Tomorrow, at dawn, the children and I will pile into the car and drive five hours to Mwanza which lies sprawled as the worst kind of suppurating African urban spill on the shores of blue-grey-green Lake Victoria, its edges festooned with – alongside and in-between the corrugated iron roofed stain that spreads from its edges – enormous boulders which teeter precariously, like they have done for thousands of years, one on top of the other – balancing rocks – as if the tiniest nudge would send them tumbling down. A fragile house of cards.
And in Mwanza we will clamber aboard an aeroplane and fly north east. We will spy from the portholes as we sip warm Cokes and nibble curling Precision Air sandwiches Lengai and we will feel mildly disappointed that it has stopped its irritated volcanic smoking; we will witness the green puddle of lushness that leaks into the land around Arusha, damp and chilly and immersed in African mid winter now. And we will fly between two mountains, Meru and Kilimanjaro, standing face to face, sturdily sentential as they keep close watch over the border with Kenya, their hunched green shoulders collapsing to flat white plains whose surface is ribboned by the ancient, eternal tread of game and cattle and Maasai herders.
And then, twelve hours after leaving home, we will land in Nairobi where we will scramble into a very big taxi and we will drive across the city, marveling at its noise and size and interminable traffic and we will rendezvous with my sister and her three children.
And Mum. Who is well again. Who, after six months of being weighted down by Depression’s enervating shroud, has shrugged it off and is invigorated and happy and smiling. And she and I will, when my sister departs to join her husband in South Africa the following day, eat breakfast with a rowdy rabble aged between just five and almost seventeen. We will make mad trips to town, to the shops, to the cinema, to the Butterfly Centre and Safari Walk. Amelia and Hat will read to younger Lizzie and Katie. Ben will bowl endless cricket balls at little Ollie and will sweetly, in his gentle, early adult way, coax and encourage and make sure Ollie gets more runs than he really did. They will play rugby on the lawn. And Ollie will stare up at his older, taller cousin awed and delighted and shy. And he will remember every moment in order that he can recount to friends the days he spent kicking a ball about a garden with his big coz: my son will stand firm in Ollie’s young memory bank just like his older cousins have in his. Fights will be few; there are enough cousins to go around. One a-piece.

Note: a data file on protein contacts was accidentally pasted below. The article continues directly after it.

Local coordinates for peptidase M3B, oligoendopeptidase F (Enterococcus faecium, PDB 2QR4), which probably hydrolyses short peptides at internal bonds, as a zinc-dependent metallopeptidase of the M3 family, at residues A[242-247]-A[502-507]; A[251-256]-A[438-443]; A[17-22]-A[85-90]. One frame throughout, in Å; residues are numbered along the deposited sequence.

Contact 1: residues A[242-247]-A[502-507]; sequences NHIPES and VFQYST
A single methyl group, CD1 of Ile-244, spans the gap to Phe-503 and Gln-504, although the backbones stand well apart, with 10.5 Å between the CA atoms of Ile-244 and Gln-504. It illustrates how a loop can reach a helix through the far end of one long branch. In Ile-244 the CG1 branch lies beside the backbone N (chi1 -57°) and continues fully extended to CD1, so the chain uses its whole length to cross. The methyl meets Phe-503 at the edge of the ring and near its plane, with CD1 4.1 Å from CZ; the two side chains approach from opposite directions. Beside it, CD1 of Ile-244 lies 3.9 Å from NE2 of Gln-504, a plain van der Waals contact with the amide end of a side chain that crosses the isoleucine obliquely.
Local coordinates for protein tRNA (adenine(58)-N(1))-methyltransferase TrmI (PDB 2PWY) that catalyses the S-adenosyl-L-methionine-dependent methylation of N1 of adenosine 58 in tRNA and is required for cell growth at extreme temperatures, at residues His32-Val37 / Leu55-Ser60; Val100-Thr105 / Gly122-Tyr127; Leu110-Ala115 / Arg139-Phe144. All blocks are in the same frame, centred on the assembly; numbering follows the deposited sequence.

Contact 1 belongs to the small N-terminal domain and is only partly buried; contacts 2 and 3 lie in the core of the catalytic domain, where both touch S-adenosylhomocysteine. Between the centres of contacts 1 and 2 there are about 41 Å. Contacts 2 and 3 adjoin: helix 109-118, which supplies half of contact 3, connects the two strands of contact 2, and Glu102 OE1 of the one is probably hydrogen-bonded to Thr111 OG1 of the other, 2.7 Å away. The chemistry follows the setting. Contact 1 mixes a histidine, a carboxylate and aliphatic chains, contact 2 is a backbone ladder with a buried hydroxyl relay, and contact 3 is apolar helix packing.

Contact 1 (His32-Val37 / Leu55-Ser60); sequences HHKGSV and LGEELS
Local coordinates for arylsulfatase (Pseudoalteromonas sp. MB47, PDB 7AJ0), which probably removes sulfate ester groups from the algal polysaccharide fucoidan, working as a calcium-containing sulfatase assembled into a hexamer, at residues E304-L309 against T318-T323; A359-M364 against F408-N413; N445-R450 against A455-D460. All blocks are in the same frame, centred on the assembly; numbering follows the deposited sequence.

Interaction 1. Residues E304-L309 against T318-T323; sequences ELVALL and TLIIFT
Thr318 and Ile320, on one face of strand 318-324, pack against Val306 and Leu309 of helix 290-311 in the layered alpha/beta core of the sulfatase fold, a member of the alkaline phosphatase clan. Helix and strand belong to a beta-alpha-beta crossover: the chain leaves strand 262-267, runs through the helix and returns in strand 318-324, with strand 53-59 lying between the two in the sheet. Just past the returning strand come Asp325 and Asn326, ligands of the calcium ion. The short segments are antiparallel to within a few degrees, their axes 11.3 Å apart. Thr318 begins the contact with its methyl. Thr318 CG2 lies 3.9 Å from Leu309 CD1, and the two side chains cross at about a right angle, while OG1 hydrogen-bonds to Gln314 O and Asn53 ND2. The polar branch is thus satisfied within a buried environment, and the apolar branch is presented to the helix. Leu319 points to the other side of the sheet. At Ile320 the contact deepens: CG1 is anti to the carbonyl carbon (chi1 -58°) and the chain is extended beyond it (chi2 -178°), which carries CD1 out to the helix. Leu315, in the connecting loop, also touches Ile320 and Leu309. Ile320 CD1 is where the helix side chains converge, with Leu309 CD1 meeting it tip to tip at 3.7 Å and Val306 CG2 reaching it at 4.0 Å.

And Mum and I will talk and laugh and talk and laugh and drink cold beer in the evening and talk and laugh some more.
When my mum is well she understands that life is to be caught tightly in both hands and held onto and she knows, within her grasp like that, how to milk it for every tiny ounce of happiness, for every sweet precious passing moment that it may render. She knows how not to worry, when she is well, about the mundane. About the incidental. About the unimportant. No matter the chaos that will whirl about us, that lunch will morph into picnics at Bedlam, that my small nieces who have climbed into our beds before it is light will dress as fairies wearing wellies when they accompany us to buy bread and milk, no matter. She will laugh. Because she is well.
She left Depression behind. She got on a plane, nagged and bullied by my sister and me, but we need you Mum, we pleaded on the phone across endless, unseen miles. And she left Depression behind. Sulking in her sitting room or whining in a cab or scowling on a train or hunkered miserable on a row of uncomfortable seats in London’s Heathrow. I don’t care. I don’t care where Depression is now.
Because for now it’s not with my Mum.
And so we will laugh. And spin some happy, lasting memories.
All of us.